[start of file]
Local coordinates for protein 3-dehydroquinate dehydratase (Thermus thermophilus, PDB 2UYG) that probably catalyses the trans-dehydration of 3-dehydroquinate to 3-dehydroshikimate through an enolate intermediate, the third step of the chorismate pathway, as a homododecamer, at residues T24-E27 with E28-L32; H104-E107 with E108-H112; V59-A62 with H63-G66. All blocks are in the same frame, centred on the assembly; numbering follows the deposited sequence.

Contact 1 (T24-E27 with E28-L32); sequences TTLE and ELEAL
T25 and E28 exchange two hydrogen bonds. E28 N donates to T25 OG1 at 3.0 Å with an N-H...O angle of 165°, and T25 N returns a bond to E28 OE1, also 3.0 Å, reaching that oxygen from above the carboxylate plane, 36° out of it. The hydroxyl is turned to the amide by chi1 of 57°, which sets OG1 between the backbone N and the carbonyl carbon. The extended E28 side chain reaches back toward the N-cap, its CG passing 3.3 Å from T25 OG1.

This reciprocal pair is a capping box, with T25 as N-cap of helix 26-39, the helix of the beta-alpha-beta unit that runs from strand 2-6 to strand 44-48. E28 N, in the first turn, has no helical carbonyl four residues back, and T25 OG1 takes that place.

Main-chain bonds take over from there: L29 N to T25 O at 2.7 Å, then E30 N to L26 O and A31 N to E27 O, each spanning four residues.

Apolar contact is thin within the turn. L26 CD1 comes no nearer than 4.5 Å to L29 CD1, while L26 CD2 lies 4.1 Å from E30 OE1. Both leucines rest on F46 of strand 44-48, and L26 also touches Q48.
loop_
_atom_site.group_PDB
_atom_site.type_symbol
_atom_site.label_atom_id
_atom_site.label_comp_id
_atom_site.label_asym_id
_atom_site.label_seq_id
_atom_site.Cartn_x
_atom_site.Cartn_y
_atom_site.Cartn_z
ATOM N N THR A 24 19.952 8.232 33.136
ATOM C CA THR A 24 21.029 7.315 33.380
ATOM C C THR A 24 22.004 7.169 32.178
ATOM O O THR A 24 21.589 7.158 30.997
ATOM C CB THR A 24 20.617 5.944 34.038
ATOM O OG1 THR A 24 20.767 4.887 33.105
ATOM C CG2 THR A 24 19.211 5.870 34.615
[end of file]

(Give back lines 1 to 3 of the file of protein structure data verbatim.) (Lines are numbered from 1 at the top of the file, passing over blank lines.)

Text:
Local coordinates for protein 3-dehydroquinate dehydratase (Thermus thermophilus, PDB 2UYG) that probably catalyses the trans-dehydration of 3-dehydroquinate to 3-dehydroshikimate through an enolate intermediate, the third step of the chorismate pathway, as a homododecamer, at residues T24-E27 with E28-L32; H104-E107 with E108-H112; V59-A62 with H63-G66. All blocks are in the same frame, centred on the assembly; numbering follows the deposited sequence.

Contact 1 (T24-E27 with E28-L32); sequences TTLE and ELEAL
T25 and E28 exchange two hydrogen bonds. E28 N donates to T25 OG1 at 3.0 Å with an N-H...O angle of 165°, and T25 N returns a bond to E28 OE1, also 3.0 Å, reaching that oxygen from above the carboxylate plane, 36° out of it. The hydroxyl is turned to the amide by chi1 of 57°, which sets OG1 between the backbone N and the carbonyl carbon. The extended E28 side chain reaches back toward the N-cap, its CG passing 3.3 Å from T25 OG1.